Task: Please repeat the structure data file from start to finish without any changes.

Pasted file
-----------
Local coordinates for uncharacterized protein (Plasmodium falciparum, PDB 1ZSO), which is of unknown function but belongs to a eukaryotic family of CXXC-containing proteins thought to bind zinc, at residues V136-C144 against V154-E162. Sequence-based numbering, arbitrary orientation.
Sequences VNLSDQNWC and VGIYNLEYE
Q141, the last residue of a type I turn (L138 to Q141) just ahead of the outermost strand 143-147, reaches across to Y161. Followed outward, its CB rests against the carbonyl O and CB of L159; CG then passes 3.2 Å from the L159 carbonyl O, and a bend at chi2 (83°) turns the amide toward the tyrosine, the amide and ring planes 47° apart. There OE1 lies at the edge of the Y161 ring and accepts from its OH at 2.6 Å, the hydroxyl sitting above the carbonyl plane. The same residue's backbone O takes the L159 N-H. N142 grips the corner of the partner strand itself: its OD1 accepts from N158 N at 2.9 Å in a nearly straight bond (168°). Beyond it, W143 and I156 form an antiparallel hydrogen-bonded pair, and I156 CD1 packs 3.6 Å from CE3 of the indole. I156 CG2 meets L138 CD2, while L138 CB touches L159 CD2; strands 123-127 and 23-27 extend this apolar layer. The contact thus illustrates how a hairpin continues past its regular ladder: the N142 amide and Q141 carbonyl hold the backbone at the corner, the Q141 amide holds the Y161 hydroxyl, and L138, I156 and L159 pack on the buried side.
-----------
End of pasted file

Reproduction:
Local coordinates for uncharacterized protein (Plasmodium falciparum, PDB 1ZSO), which is of unknown function but belongs to a eukaryotic family of CXXC-containing proteins thought to bind zinc, at residues V136-C144 against V154-E162. Sequence-based numbering, arbitrary orientation.
Sequences VNLSDQNWC and VGIYNLEYE
Q141, the last residue of a type I turn (L138 to Q141) just ahead of the outermost strand 143-147, reaches across to Y161. Followed outward, its CB rests against the carbonyl O and CB of L159; CG then passes 3.2 Å from the L159 carbonyl O, and a bend at chi2 (83°) turns the amide toward the tyrosine, the amide and ring planes 47° apart. There OE1 lies at the edge of the Y161 ring and accepts from its OH at 2.6 Å, the hydroxyl sitting above the carbonyl plane. The same residue's backbone O takes the L159 N-H. N142 grips the corner of the partner strand itself: its OD1 accepts from N158 N at 2.9 Å in a nearly straight bond (168°). Beyond it, W143 and I156 form an antiparallel hydrogen-bonded pair, and I156 CD1 packs 3.6 Å from CE3 of the indole. I156 CG2 meets L138 CD2, while L138 CB touches L159 CD2; strands 123-127 and 23-27 extend this apolar layer. The contact thus illustrates how a hairpin continues past its regular ladder: the N142 amide and Q141 carbonyl hold the backbone at the corner, the Q141 amide holds the Y161 hydroxyl, and L138, I156 and L159 pack on the buried side.